A Lincoln for our time





Illinois is a state in which Abraham Lincoln is revered and the state government is not. So it was not terribly surprising that when the state undertook the establishment of a new Lincoln presidential library and museum in Springfield, the project generated complaints that it failed to do justice to the Great Emancipator.
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The facility was marred by cost overruns, construction flaws, political meddling and a bogus 2002 grand opening staged before the buildings were actually open--timed so that Gov. George Ryan could bask in the glory before he left office. What began as a modest $6 million site for Lincoln artifacts eventually metamorphosed into an ultra-modern 200,000-square foot complex costing some $150 million, conceived by a former Walt Disney designer with the intention of
captivating the masses.

When the museum finally opened for real in April, critics deplored its high-tech innovations and dramatizations of history as shallow gimmicks more befitting MTV than a presidential museum. Gripes were heard about its fiberglass reproductions of Lincoln and other figures of the time, its liberties with historical quotations, and its razzle-dazzle presentations. Southern Illinois University historian John Y. Simon said it should be called "Six Flags Over Lincoln."
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The museum has evidently succeeded in pulling people away from other activities: So far this year, it has attracted some 315,000 visitors, about double the number staffers had expected.

The apparent reason is that the people who created the many exhibits and features have managed to bring Lincoln and his era to life in vivid, arresting fashion.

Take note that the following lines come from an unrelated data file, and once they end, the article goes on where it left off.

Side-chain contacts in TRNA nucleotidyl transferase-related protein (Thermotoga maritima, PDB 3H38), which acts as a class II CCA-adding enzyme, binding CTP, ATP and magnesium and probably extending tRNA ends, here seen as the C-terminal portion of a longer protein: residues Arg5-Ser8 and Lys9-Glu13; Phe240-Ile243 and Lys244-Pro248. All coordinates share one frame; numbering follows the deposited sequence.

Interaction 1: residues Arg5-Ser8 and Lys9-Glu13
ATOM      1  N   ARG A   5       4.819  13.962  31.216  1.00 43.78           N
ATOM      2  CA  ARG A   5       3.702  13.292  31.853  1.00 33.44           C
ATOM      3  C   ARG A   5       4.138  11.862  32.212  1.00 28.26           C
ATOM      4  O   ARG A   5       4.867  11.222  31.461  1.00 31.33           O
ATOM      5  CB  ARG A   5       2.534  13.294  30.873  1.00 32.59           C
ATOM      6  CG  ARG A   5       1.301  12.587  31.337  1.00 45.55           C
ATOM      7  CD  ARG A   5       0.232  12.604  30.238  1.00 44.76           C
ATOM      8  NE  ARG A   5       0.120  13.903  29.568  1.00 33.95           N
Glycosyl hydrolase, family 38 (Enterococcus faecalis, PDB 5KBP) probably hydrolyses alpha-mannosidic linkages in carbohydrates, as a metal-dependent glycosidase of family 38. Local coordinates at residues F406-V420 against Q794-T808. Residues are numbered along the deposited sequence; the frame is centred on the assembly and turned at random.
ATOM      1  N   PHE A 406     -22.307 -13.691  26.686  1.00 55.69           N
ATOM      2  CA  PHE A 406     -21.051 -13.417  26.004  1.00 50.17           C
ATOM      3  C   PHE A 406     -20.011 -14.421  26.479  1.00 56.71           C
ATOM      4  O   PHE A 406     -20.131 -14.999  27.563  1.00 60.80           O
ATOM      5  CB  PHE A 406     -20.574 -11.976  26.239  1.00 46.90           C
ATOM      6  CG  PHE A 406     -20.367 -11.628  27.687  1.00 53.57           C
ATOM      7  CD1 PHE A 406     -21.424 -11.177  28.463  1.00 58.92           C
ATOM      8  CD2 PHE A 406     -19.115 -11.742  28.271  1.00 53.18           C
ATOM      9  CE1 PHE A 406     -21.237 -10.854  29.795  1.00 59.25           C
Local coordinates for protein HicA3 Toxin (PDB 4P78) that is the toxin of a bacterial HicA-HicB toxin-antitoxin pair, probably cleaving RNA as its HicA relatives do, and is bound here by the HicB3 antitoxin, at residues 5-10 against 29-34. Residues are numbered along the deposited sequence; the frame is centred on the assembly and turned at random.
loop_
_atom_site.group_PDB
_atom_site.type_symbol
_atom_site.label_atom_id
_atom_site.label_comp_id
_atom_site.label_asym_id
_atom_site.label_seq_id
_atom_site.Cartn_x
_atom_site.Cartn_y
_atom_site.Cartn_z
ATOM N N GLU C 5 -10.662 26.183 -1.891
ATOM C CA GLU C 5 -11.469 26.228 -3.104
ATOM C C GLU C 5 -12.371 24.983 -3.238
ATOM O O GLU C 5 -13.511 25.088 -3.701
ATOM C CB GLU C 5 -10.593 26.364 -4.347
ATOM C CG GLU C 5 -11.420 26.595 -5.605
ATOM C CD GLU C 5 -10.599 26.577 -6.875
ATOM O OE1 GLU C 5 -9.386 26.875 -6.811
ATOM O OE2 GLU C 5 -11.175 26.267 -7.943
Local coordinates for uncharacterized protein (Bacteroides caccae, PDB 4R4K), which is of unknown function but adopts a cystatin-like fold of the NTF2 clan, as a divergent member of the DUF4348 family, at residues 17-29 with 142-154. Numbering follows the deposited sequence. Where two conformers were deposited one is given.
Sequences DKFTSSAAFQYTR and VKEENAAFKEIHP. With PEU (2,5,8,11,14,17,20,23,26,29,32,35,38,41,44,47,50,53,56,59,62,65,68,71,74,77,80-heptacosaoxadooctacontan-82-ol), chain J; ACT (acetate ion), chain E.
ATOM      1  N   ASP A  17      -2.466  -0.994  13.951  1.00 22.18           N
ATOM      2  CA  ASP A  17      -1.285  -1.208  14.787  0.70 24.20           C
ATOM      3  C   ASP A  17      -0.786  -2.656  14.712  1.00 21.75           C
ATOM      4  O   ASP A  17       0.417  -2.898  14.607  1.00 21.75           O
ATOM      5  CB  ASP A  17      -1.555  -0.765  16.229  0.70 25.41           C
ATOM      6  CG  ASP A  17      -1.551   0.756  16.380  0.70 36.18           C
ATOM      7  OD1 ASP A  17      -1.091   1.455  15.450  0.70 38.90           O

The result is an experience more intense than many museum-goers are used to. Voices are heard expressing popular but jarring sentiments of the day, such as, "Slavery is the Negro's natural and moral condition." A recreation of a slave auction has been known to bring some viewers to tears. The generally frank treatment of race has brought praise from such African-American visitors as State Senate President Emil Jones, who declared that the museum "tells the truth."

Race came up when the Illinois Association of Minorities in Government charged that minorities are under-represented on the staff of the facility. Says Richard Norton Smith, executive director of the library and museum, "The single most gratifying thing about this job is the number of minority visitors I see every day. The single most frustrating thing is the low number of minority employees." Gov. Rod Blagojevich blames state hiring rules, and Smith says private contractors providing services have more minority employees.
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Harvard scholar and Lincoln biographer David Herbert Donald says the museum has captured Lincoln "in a very interesting, imaginative way" that, for young people especially, can "make it feel as though they were there." Graham Peck, an assistant history professor at St. Xavier University in Chicago, predicts it will create "excitement about Lincoln among younger people" that will pique their interest in our greatest president.

[Editor's Note: This piece was authored by the Chciago Tribune's editors.]



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